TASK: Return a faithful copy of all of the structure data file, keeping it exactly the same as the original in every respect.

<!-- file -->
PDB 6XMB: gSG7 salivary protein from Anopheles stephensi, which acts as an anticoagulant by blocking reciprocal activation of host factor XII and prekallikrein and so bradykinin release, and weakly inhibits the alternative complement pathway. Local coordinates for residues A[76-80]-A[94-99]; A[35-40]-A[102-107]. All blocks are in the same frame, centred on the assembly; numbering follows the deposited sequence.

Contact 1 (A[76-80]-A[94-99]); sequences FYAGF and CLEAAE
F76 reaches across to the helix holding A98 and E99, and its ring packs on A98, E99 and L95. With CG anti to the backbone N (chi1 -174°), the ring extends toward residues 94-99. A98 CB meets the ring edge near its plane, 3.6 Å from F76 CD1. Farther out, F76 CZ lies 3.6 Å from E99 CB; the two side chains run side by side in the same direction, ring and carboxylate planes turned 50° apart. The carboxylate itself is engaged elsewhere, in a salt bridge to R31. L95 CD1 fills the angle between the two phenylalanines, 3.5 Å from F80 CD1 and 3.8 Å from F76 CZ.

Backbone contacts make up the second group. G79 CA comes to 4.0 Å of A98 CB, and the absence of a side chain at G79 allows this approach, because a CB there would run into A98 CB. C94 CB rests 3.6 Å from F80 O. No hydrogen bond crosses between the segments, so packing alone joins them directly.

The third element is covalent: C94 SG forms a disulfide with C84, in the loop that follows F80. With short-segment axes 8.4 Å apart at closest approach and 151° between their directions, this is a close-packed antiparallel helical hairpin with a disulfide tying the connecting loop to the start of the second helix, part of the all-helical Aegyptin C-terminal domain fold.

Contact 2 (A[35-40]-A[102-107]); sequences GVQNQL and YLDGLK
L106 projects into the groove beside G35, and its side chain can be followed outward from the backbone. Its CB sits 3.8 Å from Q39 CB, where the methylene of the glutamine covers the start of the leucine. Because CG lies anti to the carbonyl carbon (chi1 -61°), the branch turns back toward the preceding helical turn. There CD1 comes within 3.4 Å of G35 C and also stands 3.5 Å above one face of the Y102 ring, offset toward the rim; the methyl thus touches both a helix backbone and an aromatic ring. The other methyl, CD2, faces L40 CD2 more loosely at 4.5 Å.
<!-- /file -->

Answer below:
PDB 6XMB: gSG7 salivary protein from Anopheles stephensi, which acts as an anticoagulant by blocking reciprocal activation of host factor XII and prekallikrein and so bradykinin release, and weakly inhibits the alternative complement pathway. Local coordinates for residues A[76-80]-A[94-99]; A[35-40]-A[102-107]. All blocks are in the same frame, centred on the assembly; numbering follows the deposited sequence.

Contact 1 (A[76-80]-A[94-99]); sequences FYAGF and CLEAAE
F76 reaches across to the helix holding A98 and E99, and its ring packs on A98, E99 and L95. With CG anti to the backbone N (chi1 -174°), the ring extends toward residues 94-99. A98 CB meets the ring edge near its plane, 3.6 Å from F76 CD1. Farther out, F76 CZ lies 3.6 Å from E99 CB; the two side chains run side by side in the same direction, ring and carboxylate planes turned 50° apart. The carboxylate itself is engaged elsewhere, in a salt bridge to R31. L95 CD1 fills the angle between the two phenylalanines, 3.5 Å from F80 CD1 and 3.8 Å from F76 CZ.

Backbone contacts make up the second group. G79 CA comes to 4.0 Å of A98 CB, and the absence of a side chain at G79 allows this approach, because a CB there would run into A98 CB. C94 CB rests 3.6 Å from F80 O. No hydrogen bond crosses between the segments, so packing alone joins them directly.

The third element is covalent: C94 SG forms a disulfide with C84, in the loop that follows F80. With short-segment axes 8.4 Å apart at closest approach and 151° between their directions, this is a close-packed antiparallel helical hairpin with a disulfide tying the connecting loop to the start of the second helix, part of the all-helical Aegyptin C-terminal domain fold.

Contact 2 (A[35-40]-A[102-107]); sequences GVQNQL and YLDGLK
L106 projects into the groove beside G35, and its side chain can be followed outward from the backbone. Its CB sits 3.8 Å from Q39 CB, where the methylene of the glutamine covers the start of the leucine. Because CG lies anti to the carbonyl carbon (chi1 -61°), the branch turns back toward the preceding helical turn. There CD1 comes within 3.4 Å of G35 C and also stands 3.5 Å above one face of the Y102 ring, offset toward the rim; the methyl thus touches both a helix backbone and an aromatic ring. The other methyl, CD2, faces L40 CD2 more loosely at 4.5 Å.